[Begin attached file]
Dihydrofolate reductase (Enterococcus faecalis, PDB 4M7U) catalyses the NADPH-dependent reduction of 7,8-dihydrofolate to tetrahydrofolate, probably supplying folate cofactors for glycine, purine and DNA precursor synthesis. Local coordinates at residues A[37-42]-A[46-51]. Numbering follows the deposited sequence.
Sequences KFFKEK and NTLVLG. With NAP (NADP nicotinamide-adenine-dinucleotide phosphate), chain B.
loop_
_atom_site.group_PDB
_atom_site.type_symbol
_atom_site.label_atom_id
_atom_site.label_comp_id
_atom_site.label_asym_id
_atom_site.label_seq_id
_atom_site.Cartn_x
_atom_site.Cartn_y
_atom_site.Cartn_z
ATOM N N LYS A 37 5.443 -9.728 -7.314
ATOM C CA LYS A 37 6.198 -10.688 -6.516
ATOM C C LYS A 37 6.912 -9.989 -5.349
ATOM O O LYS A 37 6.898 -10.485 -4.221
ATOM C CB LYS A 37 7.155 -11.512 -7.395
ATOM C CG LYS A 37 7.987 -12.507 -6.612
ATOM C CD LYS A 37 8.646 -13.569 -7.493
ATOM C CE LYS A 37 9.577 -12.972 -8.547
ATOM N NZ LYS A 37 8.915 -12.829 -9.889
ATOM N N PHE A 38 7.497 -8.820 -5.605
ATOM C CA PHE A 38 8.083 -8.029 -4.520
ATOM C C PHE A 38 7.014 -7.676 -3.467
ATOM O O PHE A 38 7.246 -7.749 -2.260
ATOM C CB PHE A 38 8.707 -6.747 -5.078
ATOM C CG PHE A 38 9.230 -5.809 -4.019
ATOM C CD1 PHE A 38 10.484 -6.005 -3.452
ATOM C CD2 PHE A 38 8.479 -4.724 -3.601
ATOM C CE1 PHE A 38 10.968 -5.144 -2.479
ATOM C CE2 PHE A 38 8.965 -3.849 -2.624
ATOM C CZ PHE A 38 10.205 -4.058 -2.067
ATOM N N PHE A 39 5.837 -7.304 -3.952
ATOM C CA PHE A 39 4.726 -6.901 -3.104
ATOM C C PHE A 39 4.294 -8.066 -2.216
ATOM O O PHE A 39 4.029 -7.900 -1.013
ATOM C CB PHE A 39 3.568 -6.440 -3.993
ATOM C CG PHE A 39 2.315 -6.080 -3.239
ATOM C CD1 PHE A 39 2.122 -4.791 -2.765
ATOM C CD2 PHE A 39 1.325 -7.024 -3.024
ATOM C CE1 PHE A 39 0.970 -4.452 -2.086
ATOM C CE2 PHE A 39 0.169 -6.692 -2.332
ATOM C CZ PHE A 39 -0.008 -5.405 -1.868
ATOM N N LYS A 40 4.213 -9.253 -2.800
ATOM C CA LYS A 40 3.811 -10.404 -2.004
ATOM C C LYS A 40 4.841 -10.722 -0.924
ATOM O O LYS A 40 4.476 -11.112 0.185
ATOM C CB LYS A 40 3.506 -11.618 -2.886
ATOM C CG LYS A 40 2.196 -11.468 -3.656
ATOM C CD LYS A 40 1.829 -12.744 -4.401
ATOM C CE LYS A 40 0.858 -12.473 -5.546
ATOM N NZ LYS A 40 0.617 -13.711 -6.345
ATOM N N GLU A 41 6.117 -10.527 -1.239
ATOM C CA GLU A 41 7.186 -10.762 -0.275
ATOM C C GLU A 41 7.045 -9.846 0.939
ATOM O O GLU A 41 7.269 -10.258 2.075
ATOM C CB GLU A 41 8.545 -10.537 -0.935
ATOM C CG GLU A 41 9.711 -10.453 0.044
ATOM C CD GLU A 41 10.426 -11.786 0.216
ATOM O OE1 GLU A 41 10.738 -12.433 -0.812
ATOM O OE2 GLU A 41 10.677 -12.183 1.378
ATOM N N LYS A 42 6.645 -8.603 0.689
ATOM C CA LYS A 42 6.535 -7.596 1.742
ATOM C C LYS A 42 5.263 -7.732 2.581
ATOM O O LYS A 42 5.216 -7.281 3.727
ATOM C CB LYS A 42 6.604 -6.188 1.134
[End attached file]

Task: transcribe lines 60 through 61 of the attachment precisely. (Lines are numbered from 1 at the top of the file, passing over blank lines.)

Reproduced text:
ATOM O OE1 GLU A 41 10.738 -12.433 -0.812
ATOM O OE2 GLU A 41 10.677 -12.183 1.378